If the GEC is continuous from the service to the ground rod it sounds like you can split bolt a bonding jumper and take it to your water pipe.

    If the water pipe bond wire is the one going to the panel you cannot splitbolt the GEC to it.

    It's so much easier when we have all the tools and materials to do the job "right" and not worry about a few feet of wire :)
  15. Bob NH

    Bob NH In the Trades

    Messages:
    3,317
    Location:
    New Hampshire
    If there is an underground water pipe with at least 10 ft in contact with earth, that IS the grounding electrode, and the ground rods are SUPPLEMENTAL ELECTRODES. See 250.53(D)(2). "The supplemental electrode shall be permitted to be bonded to the grounding electrode conductor, the grounded service conductor, the non-flexible grounded service raceway, or any grounded service enclosure." There is nothing that requires the supplemental electrodes to be connected in any enclosure. It may be split-bolted to the GEC or the grounded service conductor, or attached to the grounded service raceway or the grounded service enclosure.
  16. Bob NH.....thank you very informative

    Bob.....While you are looking up those grounding requirements.......


    what does it say when the incomming water line to the home is PLASTIC or pvc some nature??? That certainly breaks the secondary ground for the home....

    Or the Water conditioner has been tied into the system with plastic teees and has broken the ground to the city copper water service??

    We run into this issue all the time and it seems that the
    water heaters in the home somehow get attacked and die a quick death ... the copper ground across the pipes somehow becomming a back up ground for the system...

    is their anything that claims would relieve this problem??
  17. Speedy Petey

    Speedy Petey Licensed Electrical Contractor

    Messages:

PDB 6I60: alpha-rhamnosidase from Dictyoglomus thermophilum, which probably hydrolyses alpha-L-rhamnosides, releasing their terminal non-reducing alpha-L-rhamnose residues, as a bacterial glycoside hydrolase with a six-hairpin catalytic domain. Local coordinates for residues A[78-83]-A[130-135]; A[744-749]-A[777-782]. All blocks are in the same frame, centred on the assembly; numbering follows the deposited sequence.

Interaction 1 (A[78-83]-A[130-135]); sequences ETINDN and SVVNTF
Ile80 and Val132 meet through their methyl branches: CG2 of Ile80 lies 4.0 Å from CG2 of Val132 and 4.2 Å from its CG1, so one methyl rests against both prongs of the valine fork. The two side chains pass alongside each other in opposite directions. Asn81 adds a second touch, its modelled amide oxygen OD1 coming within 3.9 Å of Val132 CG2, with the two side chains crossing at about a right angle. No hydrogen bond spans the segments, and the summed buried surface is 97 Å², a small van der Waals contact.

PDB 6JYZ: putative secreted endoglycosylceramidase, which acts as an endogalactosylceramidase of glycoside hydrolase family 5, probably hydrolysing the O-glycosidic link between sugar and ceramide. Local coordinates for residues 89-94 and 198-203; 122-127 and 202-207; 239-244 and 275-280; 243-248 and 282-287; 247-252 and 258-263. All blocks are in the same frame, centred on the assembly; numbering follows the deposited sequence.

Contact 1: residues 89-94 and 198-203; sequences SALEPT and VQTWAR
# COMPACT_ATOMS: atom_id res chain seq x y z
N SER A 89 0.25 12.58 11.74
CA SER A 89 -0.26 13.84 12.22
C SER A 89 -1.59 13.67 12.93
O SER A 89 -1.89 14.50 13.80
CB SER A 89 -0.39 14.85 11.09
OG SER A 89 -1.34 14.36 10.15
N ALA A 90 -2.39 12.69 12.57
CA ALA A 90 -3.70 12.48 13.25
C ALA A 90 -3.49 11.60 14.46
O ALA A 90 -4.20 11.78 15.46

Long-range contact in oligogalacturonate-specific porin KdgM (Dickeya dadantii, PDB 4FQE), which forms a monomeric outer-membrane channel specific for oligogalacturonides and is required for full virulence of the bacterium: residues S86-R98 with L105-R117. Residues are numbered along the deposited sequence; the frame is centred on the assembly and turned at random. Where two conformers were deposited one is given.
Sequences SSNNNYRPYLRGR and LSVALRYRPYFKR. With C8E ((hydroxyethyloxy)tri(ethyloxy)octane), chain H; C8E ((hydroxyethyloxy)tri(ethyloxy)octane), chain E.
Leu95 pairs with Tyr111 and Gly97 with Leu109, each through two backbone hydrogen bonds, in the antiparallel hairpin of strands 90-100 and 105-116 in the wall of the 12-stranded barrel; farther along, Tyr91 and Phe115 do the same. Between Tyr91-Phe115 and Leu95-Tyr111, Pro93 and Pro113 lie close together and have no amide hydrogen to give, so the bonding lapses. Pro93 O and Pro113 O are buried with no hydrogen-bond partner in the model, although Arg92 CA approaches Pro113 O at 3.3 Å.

988
    Location:
    NY State, USA
    No, it simply means there is no water pipe electrode to use. You still need a water pipe bond if the water piping system in the house is metallic (copper).
    If a metallic water pipe feeding the house did exist it MUST be used as the PRIMARY electrode.




    The there MUST be a jumper around the plastic fittings or any meter, etc that is removable.
  18. Lakee911

    Lakee911 I&C Engineer (mostly WWTP)

    Messages:
    1,328
    Location:
    Columbus, OH
    Does every metal fitting need to be grounded? What if you ran the house with PEX and then used copper stubouts at the fixtures ... do they need grounded?

    Jason
  19. jwelectric

    jwelectric Electrical Contractor/Instructor

    Messages:
    2,529
    Location:
    North Carolina

    NO .
  20. Mikey

    Mikey Aspiring Old Fart, EE, computer & networking geek

    Messages:
    2,713
    Location:
    Central Florida
    Another variant: my house was originally plumbed with copper, which failed after 30 years under the slab. The old pipe is still in place, although unused (the house is now plumbed overhead with CPVC), but is still used as the primary electrode.
Similar Threads: Bonding ground
Forum Title Date
Electrical Forum discussion & Blog Grounding, bonding, old swimming pool Feb 23, 2014
Electrical Forum discussion & Blog 2 grounding/bonding questions Feb 14, 2014
Electrical Forum discussion & Blog Grounding electrode/bonding question Oct 10, 2012
Electrical Forum discussion & Blog Grounding or Bonding Jetted Bathtub May 3, 2012
Electrical Forum discussion & Blog Grounding Whirlpool Tub Motor and Heater - Bonding Panel to Electric Water Heater Feb 5, 2012

Share This Page